Missed Nursing Care During Labor and Birth and Exclusive Breast Milk Feeding During Hospitalization for Childbirth

MCN Am J Matern Child Nurs. Sep/Oct 2020;45(5):280-288. doi: 10.1097/NMC.0000000000000644.

Abstract

Purpose: The purpose of this study was to determine associations between missed nursing care and nurse staffing during labor and birth, and exclusive breast milk feeding at hospital discharge.

Study design and methods: Labor and birth nurses in three states were surveyed about missed nursing care and their maternity units' adherence to the AWHONN (2010) nurse staffing guidelines for care during labor and birth, using the Perinatal Misscare Survey. Nursing responses were aggregated to the hospital level and estimated associations between missed nursing care, nurse staffing, and hospitals' exclusive breast milk feeding rates were measured using The Joint Commission's Perinatal Care Measure (PC-05).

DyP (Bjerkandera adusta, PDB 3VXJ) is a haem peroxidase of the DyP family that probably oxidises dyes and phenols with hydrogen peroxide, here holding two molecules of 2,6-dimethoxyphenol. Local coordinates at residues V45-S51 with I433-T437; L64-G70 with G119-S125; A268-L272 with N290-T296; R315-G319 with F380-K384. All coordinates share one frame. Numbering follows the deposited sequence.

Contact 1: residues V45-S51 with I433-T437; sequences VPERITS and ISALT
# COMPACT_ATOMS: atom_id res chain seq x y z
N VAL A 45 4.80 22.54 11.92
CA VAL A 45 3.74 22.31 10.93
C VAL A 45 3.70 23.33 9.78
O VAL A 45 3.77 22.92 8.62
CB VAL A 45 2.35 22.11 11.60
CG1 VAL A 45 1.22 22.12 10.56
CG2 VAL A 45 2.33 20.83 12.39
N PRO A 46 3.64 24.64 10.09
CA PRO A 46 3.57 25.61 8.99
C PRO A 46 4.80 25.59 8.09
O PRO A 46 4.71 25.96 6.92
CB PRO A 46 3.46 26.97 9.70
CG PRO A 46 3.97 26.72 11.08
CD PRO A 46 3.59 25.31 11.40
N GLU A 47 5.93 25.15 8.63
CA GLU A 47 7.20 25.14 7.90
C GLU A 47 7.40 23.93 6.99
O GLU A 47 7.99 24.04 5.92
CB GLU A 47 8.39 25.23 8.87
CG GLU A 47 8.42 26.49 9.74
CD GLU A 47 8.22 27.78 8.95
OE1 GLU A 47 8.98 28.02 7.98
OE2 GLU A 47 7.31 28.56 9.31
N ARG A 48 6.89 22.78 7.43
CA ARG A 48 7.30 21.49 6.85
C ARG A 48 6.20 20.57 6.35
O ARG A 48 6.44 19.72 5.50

Results: Surveys from 512 labor nurses in 36 hospitals were included in the analysis. The mean exclusive breast milk feeding rate was 53% (range 13%-76%). Skin-to-skin care, breastfeeding within 1 hour of birth, and appropriate recovery care were on average occasionally missed (2.33 to 2.46 out of 4; 1 = rarely, 2 = occasionally, 3 = frequently, or 4 = always) and were associated with PC-05 [B(CI) -17.1(-29, -6.3), -17.9(-30.5, -6.2), and -15.4(-28.7, -2.1), respectively]. Adherence with overall staffing guidelines was associated with PC-05 [12.9(3.4, 24.3)]. Missed nursing care was an independent predictor of PC-05 [-14.6(-26.4, -2.7)] in a multilevel model adjusting for staffing guideline adherence, perceived quality, mean age of respondents, and nurse burnout.

Clinical implications: Exclusive breast milk feeding is a national quality indicator of inpatient maternity care. Nurses have substantial responsibility for direct support of infant feeding during the childbirth hospitalization. These results support exclusive breast milk feeding (PC-05) as a nurse-sensitive quality indicator.